Some dominance sparring, or dominance mounting may take place, but if there is any real violence such as biting or spraying separate them IMMEDIATELY and return them to their cages. In a serious fight chinchillas can do each other real harm! Take this very slowly and allow it for a very short period of time at first only lengthening it once they are interacting peacefully. Be ready to separate at any time there is a conflict.
You should also make the two cages joint territory by switching the chinchillas between cages every few days.
Using the same dust bath should also help. After one chin has bathed pass the bath to the second chin, this way both their scents are in the sand.
NEVER leave them alone together unless you are sure they are ok together.
When they are playing together peacefully outside the cage the next step is to introduce one to the others cage:
Female chinchillas are more territorial than males so it may take longer with females to bond.
If any confrontation occurs then remove the visitor and try again the next day. You don’t want any chasing or fur pulling or biting. If any of this takes place remove them and try again another day.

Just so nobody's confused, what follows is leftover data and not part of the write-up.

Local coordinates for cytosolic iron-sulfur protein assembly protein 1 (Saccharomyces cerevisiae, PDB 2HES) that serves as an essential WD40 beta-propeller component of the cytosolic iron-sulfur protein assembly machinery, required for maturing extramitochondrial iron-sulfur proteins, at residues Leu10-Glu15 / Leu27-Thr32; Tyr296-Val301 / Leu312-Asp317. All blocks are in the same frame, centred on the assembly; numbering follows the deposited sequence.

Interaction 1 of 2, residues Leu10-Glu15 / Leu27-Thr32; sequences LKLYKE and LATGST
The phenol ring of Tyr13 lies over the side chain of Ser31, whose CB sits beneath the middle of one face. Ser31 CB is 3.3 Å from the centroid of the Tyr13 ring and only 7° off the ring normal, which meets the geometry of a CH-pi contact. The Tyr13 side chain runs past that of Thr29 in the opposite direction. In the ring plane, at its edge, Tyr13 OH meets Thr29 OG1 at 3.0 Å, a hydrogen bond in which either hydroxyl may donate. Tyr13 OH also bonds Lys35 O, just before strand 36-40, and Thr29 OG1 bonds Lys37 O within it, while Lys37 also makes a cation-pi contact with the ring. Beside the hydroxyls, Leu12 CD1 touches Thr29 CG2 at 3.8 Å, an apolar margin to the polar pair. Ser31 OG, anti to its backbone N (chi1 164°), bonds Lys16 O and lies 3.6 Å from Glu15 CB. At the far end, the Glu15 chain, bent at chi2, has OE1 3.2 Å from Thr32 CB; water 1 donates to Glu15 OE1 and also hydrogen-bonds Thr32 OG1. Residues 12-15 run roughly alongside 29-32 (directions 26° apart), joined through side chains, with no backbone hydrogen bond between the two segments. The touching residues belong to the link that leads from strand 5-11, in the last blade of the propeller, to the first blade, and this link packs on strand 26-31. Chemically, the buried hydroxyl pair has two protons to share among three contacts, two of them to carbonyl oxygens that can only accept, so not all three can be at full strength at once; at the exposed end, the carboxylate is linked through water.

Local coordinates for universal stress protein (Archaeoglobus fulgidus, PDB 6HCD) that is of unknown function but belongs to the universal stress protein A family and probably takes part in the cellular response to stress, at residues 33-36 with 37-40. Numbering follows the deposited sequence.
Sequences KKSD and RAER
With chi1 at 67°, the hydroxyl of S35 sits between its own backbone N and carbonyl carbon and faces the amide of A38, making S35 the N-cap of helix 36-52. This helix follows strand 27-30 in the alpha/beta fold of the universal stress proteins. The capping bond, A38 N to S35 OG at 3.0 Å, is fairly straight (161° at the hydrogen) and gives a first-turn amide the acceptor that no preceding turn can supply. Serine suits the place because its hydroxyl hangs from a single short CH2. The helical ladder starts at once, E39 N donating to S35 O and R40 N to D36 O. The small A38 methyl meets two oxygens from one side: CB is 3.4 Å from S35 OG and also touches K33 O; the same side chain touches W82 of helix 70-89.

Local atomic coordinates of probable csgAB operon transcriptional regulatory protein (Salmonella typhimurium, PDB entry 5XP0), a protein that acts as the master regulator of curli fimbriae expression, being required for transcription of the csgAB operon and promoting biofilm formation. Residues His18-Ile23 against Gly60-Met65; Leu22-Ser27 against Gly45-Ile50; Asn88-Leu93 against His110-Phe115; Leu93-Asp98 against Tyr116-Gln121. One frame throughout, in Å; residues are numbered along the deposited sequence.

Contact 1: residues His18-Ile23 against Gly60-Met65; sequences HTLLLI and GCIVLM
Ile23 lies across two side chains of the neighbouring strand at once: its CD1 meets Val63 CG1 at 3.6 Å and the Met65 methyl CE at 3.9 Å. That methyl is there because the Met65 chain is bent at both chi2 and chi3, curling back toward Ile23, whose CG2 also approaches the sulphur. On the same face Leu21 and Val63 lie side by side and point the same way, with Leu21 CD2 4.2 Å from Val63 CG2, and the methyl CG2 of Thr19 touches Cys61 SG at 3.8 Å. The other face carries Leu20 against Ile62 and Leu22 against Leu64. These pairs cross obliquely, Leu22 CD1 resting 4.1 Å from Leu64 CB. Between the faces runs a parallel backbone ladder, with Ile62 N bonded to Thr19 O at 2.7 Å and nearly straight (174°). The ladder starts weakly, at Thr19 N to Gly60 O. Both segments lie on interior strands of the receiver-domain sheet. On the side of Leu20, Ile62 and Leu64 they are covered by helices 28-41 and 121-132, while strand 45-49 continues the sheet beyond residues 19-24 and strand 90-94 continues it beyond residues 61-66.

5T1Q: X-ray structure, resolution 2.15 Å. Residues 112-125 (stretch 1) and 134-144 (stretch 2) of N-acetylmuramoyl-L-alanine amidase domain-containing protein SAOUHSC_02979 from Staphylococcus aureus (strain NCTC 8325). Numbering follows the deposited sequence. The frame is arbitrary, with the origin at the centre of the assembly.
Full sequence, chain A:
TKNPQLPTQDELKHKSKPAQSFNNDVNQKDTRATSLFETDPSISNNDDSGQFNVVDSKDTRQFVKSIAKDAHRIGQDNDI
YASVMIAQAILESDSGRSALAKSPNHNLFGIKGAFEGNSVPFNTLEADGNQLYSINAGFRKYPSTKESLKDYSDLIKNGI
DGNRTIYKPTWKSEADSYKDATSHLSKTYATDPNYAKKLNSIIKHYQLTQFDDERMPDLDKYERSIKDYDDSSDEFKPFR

Introduce them to the same cage at a time when you will be around to keep an eye on them. Mornings are good as they should be less active, and by nightfall you should know whether it is safe to leave them together. Most chinchillas after all this preparation will be fine with each other at first. It usually takes an hour or two before a conflict might break out. If they make it past the first few hours it is a good sign.
Again, never leave them alone together unless you are sure they are ok together.
You can also remove them at night while you are unable to watch them for the first few days.
Letting your chinchilla play with other pets is not a good idea for a lot of reasons. First of all, chinchillas are a prey animal and letting them play with dogs and cats who are predators is not fair for the chinchilla. Even if the chinchilla appears to be having a grand time, chances are they are stressed and not sure what to do. EVEN the most laid back cat or dog could easily injure or kill a chinchilla.
The other thing to worry about if you let your chin around other pets is the transfer of disease or illness. Things that won't harm the cat, dog, rabbit, etc can be FATAL to a chinchilla. 80% of all rabbits carry Pasteurella which won't harm the rabbit in its dormant form but can be transferred to a chinchilla which is FATAL.
Dogs and cats can pass on Bordetella, Ringworm, Pinkeye and other diseases that you won't want your chinchilla picking up.
It's just not worth the risk. Keep your other pets away from your chinchilla. It's much safer!